A sort of homecoming: The Long Ride to Japan 2019 (TLRJ)
I think I was in 2006 then I was reflecting which long motorcycle trips I would like to do in the next decades. I looked at a world map and I identified three big journeys: a trip through Africa, a trip to Japan and a trip through South America.
This should do for a while. In 2008, I inserted another trip through Dubai, Oman, Iran and Turkey. About 10.000 fantastic kilometres. Later I realised the trip through Africa in 2011, another 10.000 km. Then I had planned to do to the trip to Japan next. However, in the following years I had other projects. I got active in long distance rallies and spent three weeks each in 2013 and 2017 in Northern America riding the notorious Iron Butt Rally, the longest motorcycle rally in the world. In the meantime, I had also to renovate my parents house in Germany. This meant I had neither time nor money to embark on a long and costly globetrotter trip in these years.
But slowly I felt the need for another adventure. I focussed on a ride to Japan, crossing Russia via Moscow and Vladivostok. Sometime in 2015 , I told my English mate John Young about the plan. He proposed to do it together. I agreed and since then, we were wondering when we could actually do the trip. In 2016, we had the plan to do a test ride. The plan was to ride through Belorussia and Russia, visit Moscow and Kaliningrad and return home. We met at the XBR meeting in Germany, but my XBR showed some problems. I swapped the generator and battery with Hans and one day later than planned, we started our trip. However, the transit visa for Belorussia was not valid anymore so we had to skip the trip to Moscow and planned to use at least the Russian visa and visit Kaliningrad and the Curonian Spit. The trip went quite well, we also visited Riga and Vilnius and got terribly soaked in Poland. On the trip home, my electrical problem re-occurred, Later it seemed that it was simply a bad regulator that roasted the batteries. Bad luck, but the trip itself was a good dress rehearsal.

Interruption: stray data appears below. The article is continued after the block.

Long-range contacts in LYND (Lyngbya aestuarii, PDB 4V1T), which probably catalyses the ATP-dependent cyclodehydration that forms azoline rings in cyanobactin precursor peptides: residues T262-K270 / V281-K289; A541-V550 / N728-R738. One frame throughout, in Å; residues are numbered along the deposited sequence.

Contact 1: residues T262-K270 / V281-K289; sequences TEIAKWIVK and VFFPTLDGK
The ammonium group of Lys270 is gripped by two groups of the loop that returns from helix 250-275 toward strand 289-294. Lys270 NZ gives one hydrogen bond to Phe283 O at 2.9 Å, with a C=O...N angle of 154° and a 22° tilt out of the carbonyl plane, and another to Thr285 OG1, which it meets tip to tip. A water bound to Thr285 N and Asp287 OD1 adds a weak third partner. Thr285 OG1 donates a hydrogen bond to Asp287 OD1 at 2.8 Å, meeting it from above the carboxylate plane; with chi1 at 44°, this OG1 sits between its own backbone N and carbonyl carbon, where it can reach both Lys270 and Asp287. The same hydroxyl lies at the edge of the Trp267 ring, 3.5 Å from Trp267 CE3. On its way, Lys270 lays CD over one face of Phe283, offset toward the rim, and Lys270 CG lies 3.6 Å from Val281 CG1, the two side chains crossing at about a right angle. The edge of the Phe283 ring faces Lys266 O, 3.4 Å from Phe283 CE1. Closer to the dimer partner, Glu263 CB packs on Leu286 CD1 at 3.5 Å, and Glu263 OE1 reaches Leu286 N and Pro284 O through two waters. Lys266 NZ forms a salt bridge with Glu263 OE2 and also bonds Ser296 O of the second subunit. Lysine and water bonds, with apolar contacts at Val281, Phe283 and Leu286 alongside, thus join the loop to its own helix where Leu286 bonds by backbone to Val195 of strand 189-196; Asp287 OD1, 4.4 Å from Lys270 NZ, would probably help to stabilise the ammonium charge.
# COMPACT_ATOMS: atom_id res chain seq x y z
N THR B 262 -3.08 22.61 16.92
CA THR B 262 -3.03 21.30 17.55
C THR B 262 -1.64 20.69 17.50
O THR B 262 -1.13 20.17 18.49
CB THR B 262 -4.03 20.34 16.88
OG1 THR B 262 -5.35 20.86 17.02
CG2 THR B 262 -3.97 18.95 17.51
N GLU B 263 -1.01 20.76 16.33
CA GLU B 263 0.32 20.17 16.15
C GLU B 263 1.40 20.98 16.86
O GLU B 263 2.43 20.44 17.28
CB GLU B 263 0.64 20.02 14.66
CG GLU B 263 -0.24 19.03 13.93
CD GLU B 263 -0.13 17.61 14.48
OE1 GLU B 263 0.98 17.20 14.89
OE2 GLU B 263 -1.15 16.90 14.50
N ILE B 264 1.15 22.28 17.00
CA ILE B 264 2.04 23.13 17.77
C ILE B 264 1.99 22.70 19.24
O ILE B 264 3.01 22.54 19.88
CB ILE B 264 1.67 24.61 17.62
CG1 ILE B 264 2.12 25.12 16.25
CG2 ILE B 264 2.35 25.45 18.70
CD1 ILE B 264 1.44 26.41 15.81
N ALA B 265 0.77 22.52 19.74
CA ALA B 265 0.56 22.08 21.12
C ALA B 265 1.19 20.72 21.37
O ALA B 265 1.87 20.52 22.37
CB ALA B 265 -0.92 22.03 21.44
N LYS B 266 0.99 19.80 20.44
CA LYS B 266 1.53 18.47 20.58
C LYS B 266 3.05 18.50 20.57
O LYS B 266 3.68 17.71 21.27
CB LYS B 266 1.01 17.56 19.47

In late 2017, the XBR was completely refurbished and received a newer motor. I did a trip to the XBR meeting and the bike went quite well.
We had planned to do the trip to Japan in 2017 – however, I wanted to ride the 2017 Ironbutt Rally which meant that there was no time and money left.
This was still a problem in 2018 as I first needed to “save” some leave days (and money) before I could think of a long trip like this. So we had to postpone the trip in 2018 again. But 2019 is finally the year where it should happen.
My basic idea is that the XBR500 should go back where it came from – its production site in Hamamatsu. Today, no motorbikes are produced there any more. In principle, the itinerary is simple: Moscow, Omsk, Irkutsk, Vladivostok. Some years ago, I had the idea to cross to Sachalin and to take a short ferry to Hokkaido. However, the ferry stopped to transport vehicles. At the moment, taking the ferry in Vladivostok via South Korea is the only option to get to Japan.
But first of all, we’ve got to get to Vladivostok. It’s just some 12.000 km. What could possibly go wrong?
I contacted a company in Vladivostok in January to get the latest information about the ferry crossing. At the same time I realised that there is no possibility to enter Japan with a German registered vehicle. Germany did sign the 1929 and 19668 Conventions on Road Traffic, but not the 1949 Convention on Road Traffic. But this is the one Japan asks for. What now? Well, there was only one chance out of this problem….I could change the registration from a German to a Belgian one…Belgian vehicles are permitted in Japan…but this would mean I would loose my old number plate that my bike carried for 32 years and was in more than 50 countries! What a sacrifice! When the ferry confirmed that they wouldn’t take only German registered vehicles on board, I knew I had no other choice.